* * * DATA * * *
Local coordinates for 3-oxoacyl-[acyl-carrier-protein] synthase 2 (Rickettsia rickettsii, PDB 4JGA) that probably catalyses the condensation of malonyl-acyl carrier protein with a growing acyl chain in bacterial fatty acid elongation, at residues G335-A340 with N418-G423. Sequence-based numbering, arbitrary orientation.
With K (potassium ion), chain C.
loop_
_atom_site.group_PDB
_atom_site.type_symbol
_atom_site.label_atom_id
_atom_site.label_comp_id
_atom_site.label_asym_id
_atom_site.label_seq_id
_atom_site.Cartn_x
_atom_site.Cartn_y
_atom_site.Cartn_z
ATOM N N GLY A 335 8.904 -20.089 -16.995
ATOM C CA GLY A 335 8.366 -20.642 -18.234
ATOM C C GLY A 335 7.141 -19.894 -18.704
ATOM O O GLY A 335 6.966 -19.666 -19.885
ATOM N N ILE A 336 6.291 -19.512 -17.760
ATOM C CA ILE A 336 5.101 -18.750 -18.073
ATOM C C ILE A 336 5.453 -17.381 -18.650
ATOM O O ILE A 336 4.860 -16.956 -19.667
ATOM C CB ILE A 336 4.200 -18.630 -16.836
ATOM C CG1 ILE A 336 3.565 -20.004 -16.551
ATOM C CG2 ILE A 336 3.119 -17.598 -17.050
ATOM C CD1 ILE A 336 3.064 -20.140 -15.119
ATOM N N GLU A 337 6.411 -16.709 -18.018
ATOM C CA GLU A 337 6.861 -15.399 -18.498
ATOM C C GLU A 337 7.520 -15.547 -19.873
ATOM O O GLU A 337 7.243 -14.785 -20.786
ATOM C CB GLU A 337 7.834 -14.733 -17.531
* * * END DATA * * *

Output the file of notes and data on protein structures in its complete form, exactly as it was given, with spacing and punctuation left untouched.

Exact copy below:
Local coordinates for 3-oxoacyl-[acyl-carrier-protein] synthase 2 (Rickettsia rickettsii, PDB 4JGA) that probably catalyses the condensation of malonyl-acyl carrier protein with a growing acyl chain in bacterial fatty acid elongation, at residues G335-A340 with N418-G423. Sequence-based numbering, arbitrary orientation.
With K (potassium ion), chain C.
loop_
_atom_site.group_PDB
_atom_site.type_symbol
_atom_site.label_atom_id
_atom_site.label_comp_id
_atom_site.label_asym_id
_atom_site.label_seq_id
_atom_site.Cartn_x
_atom_site.Cartn_y
_atom_site.Cartn_z
ATOM N N GLY A 335 8.904 -20.089 -16.995
ATOM C CA GLY A 335 8.366 -20.642 -18.234
ATOM C C GLY A 335 7.141 -19.894 -18.704
ATOM O O GLY A 335 6.966 -19.666 -19.885
ATOM N N ILE A 336 6.291 -19.512 -17.760
ATOM C CA ILE A 336 5.101 -18.750 -18.073
ATOM C C ILE A 336 5.453 -17.381 -18.650
ATOM O O ILE A 336 4.860 -16.956 -19.667
ATOM C CB ILE A 336 4.200 -18.630 -16.836
ATOM C CG1 ILE A 336 3.565 -20.004 -16.551
ATOM C CG2 ILE A 336 3.119 -17.598 -17.050
ATOM C CD1 ILE A 336 3.064 -20.140 -15.119
ATOM N N GLU A 337 6.411 -16.709 -18.018
ATOM C CA GLU A 337 6.861 -15.399 -18.498
ATOM C C GLU A 337 7.520 -15.547 -19.873
ATOM O O GLU A 337 7.243 -14.785 -20.786
ATOM C CB GLU A 337 7.834 -14.733 -17.531